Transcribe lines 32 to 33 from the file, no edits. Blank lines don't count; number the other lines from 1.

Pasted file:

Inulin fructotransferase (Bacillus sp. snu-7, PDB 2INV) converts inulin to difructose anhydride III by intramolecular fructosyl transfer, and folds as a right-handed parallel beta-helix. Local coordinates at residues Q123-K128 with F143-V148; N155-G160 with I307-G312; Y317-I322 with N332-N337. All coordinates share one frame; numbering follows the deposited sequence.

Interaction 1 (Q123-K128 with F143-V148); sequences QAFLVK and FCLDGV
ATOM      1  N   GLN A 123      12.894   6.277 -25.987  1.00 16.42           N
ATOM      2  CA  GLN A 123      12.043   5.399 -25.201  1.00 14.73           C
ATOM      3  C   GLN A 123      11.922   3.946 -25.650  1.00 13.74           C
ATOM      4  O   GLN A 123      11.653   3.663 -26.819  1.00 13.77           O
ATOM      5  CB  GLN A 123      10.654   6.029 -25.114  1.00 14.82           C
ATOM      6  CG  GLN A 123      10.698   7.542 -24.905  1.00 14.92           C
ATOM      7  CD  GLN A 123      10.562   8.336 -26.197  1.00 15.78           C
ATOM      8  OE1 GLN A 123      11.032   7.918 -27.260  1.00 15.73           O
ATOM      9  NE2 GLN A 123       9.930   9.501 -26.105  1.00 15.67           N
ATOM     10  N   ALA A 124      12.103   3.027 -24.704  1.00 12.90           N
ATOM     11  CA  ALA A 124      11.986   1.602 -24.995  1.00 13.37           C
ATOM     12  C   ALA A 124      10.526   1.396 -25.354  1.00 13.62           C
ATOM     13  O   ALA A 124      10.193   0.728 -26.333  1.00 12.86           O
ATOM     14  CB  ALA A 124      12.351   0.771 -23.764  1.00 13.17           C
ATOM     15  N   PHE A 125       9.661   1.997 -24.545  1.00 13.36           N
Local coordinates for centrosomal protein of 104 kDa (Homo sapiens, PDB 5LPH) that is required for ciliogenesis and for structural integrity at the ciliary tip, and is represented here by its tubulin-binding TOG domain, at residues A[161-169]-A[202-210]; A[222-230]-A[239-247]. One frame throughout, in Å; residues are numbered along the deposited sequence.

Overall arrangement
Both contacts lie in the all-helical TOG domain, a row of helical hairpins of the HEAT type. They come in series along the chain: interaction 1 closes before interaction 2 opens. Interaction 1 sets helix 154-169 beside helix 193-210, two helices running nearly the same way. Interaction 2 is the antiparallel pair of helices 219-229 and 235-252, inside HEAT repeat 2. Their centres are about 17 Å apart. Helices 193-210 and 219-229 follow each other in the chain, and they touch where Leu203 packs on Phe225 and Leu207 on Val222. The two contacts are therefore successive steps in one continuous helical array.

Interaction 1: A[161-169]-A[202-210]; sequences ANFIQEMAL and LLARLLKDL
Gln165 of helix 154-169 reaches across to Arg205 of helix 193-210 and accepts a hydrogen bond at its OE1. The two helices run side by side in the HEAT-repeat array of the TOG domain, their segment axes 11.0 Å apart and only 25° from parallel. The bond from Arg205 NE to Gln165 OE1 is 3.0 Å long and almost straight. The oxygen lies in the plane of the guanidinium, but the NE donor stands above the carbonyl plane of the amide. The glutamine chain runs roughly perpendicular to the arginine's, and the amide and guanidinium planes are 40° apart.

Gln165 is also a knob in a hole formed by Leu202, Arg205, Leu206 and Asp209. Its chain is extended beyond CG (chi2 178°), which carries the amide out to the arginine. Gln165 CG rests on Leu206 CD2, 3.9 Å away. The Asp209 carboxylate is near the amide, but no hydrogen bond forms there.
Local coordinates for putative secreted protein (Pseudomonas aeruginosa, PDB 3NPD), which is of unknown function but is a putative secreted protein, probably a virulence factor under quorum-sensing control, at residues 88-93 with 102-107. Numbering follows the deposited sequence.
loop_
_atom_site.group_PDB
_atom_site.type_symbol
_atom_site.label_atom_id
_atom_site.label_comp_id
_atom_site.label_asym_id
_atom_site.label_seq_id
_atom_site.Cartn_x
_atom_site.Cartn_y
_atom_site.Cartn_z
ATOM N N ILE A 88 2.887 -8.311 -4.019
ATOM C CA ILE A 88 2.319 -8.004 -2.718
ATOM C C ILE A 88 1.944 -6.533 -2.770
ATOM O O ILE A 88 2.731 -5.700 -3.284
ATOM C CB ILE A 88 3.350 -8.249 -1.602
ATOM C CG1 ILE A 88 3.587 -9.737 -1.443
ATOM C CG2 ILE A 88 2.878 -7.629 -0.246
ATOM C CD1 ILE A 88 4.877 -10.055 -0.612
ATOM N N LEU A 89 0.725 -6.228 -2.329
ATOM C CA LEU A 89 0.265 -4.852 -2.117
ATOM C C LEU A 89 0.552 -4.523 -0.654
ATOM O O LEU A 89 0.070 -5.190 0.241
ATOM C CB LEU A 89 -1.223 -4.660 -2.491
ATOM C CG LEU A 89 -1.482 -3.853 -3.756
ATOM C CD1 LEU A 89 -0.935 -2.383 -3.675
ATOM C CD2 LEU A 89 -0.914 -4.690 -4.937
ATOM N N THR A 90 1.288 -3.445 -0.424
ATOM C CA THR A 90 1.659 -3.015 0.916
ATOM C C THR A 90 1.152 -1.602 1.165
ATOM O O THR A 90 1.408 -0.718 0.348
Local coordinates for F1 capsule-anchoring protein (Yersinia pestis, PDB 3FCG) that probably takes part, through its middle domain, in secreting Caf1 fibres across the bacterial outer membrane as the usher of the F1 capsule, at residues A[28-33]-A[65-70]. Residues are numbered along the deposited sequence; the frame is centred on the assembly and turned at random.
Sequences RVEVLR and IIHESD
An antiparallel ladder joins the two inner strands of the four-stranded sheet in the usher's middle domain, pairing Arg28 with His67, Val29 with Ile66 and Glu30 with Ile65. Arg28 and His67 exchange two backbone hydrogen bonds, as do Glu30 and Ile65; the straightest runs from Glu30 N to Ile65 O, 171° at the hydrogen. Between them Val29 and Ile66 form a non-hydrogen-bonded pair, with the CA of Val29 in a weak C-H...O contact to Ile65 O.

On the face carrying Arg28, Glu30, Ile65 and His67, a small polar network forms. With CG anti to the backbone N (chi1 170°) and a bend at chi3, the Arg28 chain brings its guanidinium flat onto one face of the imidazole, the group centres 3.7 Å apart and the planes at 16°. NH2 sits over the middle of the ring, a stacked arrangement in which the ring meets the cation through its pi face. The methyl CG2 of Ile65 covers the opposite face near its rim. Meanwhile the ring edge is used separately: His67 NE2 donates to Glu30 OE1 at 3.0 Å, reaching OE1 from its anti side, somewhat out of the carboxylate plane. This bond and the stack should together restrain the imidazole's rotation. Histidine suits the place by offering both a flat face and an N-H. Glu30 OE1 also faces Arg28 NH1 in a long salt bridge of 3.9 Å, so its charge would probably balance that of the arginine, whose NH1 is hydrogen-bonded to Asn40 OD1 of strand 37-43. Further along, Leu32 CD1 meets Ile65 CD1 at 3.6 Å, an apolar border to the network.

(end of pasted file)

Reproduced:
_atom_site.Cartn_x
_atom_site.Cartn_y